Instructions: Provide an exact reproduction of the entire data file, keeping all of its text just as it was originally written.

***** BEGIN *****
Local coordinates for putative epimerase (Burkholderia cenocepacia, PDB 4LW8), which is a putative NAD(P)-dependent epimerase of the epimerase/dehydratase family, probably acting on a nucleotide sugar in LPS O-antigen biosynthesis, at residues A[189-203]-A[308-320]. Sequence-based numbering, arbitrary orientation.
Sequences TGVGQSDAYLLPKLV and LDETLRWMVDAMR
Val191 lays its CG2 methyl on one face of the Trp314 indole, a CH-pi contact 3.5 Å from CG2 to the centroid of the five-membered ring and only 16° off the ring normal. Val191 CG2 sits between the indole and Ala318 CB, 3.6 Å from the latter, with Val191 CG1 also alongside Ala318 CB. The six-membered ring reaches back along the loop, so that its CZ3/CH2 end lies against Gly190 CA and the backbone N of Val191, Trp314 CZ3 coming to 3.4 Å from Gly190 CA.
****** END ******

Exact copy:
Local coordinates for putative epimerase (Burkholderia cenocepacia, PDB 4LW8), which is a putative NAD(P)-dependent epimerase of the epimerase/dehydratase family, probably acting on a nucleotide sugar in LPS O-antigen biosynthesis, at residues A[189-203]-A[308-320]. Sequence-based numbering, arbitrary orientation.
Sequences TGVGQSDAYLLPKLV and LDETLRWMVDAMR
Val191 lays its CG2 methyl on one face of the Trp314 indole, a CH-pi contact 3.5 Å from CG2 to the centroid of the five-membered ring and only 16° off the ring normal. Val191 CG2 sits between the indole and Ala318 CB, 3.6 Å from the latter, with Val191 CG1 also alongside Ala318 CB. The six-membered ring reaches back along the loop, so that its CZ3/CH2 end lies against Gly190 CA and the backbone N of Val191, Trp314 CZ3 coming to 3.4 Å from Gly190 CA.